This is Martin 
Bonner (12a) Heart of Hawick

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At a time when aficionados of film predict the demise of character-driven scripts in which subtlety and finesse take the place of CGI monsters and torture porn comes writer/director Chad Hartigan’s ode to new beginnings which could never be accused of being a slave to fashion.

Martin Bonner (Paul Eeuhoorn) has reached that age when the concept of retirement hangs over him like the threat of thunder.

After three years unemployed in Maryland, he accepts a job in Reno as a mentor to released prisoners.

The work has a strong Christian message which Martin consciously avoids as his faith took a hit a while back.

The film is neither preachy, nor sentimental. Martin’s client is a fortyish individual, called Travis (Richmond Arquette), who has just come out of jail after 12 years for manslaughter – a drink/drive fatality.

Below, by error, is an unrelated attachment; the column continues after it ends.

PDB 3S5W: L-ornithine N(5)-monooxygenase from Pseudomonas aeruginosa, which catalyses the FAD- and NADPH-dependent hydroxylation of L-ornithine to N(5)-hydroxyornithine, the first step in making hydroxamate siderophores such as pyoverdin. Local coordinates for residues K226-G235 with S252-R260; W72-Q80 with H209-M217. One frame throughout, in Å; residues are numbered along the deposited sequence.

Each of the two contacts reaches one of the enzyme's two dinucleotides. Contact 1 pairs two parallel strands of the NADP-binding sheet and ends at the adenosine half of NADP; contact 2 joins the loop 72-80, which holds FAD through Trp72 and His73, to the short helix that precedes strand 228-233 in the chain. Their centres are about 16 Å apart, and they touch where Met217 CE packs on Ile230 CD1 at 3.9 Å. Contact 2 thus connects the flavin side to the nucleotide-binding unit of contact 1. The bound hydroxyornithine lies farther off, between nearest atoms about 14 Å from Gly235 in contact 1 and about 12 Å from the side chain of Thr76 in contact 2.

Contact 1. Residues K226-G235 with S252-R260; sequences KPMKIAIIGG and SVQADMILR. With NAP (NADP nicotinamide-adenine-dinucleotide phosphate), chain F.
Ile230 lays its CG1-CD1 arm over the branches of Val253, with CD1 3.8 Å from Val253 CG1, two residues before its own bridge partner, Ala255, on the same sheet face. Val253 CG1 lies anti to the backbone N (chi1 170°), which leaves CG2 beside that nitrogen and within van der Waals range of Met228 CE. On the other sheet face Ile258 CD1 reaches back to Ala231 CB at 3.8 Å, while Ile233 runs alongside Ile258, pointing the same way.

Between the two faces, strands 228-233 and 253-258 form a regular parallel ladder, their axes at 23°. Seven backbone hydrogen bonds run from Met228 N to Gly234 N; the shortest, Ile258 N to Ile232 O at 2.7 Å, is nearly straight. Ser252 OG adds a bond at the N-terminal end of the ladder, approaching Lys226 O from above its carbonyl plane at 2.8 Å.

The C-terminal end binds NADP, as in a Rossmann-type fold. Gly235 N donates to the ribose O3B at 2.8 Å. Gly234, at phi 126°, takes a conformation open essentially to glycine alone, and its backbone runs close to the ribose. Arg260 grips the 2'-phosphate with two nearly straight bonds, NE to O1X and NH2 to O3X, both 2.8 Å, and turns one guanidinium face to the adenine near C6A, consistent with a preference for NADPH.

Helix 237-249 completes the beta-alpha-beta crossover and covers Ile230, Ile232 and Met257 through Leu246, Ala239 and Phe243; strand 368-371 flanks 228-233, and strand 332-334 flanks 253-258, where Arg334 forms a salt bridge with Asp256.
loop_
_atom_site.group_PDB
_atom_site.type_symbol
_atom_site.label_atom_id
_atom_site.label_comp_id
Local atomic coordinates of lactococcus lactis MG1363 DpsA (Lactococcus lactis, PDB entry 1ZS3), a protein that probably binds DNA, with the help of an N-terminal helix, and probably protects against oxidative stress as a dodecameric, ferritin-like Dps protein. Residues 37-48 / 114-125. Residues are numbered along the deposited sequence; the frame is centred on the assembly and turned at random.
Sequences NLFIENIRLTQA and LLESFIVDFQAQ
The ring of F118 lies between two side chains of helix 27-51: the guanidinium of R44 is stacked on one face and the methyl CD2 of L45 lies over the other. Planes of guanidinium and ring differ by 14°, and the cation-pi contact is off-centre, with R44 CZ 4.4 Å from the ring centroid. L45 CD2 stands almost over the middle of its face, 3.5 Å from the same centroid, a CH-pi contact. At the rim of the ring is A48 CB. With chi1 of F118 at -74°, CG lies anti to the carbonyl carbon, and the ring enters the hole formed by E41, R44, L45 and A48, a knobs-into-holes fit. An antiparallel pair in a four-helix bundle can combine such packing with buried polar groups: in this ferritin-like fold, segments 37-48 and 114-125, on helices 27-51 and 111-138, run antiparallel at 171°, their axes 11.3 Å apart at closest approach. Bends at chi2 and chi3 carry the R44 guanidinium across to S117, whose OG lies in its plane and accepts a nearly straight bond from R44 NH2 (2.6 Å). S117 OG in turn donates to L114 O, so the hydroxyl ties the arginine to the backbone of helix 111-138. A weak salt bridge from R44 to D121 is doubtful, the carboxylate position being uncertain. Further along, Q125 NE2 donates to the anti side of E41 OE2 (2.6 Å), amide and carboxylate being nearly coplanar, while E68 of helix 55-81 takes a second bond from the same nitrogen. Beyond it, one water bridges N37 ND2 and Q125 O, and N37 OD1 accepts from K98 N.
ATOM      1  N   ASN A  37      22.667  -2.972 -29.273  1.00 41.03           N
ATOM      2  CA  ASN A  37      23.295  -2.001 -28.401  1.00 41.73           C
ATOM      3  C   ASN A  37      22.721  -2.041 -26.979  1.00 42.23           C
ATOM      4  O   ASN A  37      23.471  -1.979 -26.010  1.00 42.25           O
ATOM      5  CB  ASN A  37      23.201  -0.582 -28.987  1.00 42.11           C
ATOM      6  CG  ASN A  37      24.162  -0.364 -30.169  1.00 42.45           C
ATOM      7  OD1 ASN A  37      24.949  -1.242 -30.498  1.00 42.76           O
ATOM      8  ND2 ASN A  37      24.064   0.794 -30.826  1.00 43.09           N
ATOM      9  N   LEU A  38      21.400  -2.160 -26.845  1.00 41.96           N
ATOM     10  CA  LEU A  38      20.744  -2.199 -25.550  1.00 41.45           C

You learn about Martin’s children, his dutiful daughter and estranged artist son, and Travis’s daughter who comes to visit – not a success.

Martin is introspective, Australian and shy. When he was younger he played in a rock band, which is surprising for such a conventional middle-aged man. Travis suffers from being institutionalised and finds social intercourse difficult. His tentative steps into Reno’s suburban void proves more interesting than Martin’s experiment with speed dating.

The film feels like the preface to something that hasn’t started yet. For Martin, keeping an eye on Travis is better than sitting in a rented apartment watching daytime soaps. For Travis, having a new friend is better than having no friends.

If life is a box of chocolates, this is the marzipan one – bitter on the outside, sweet on the inside.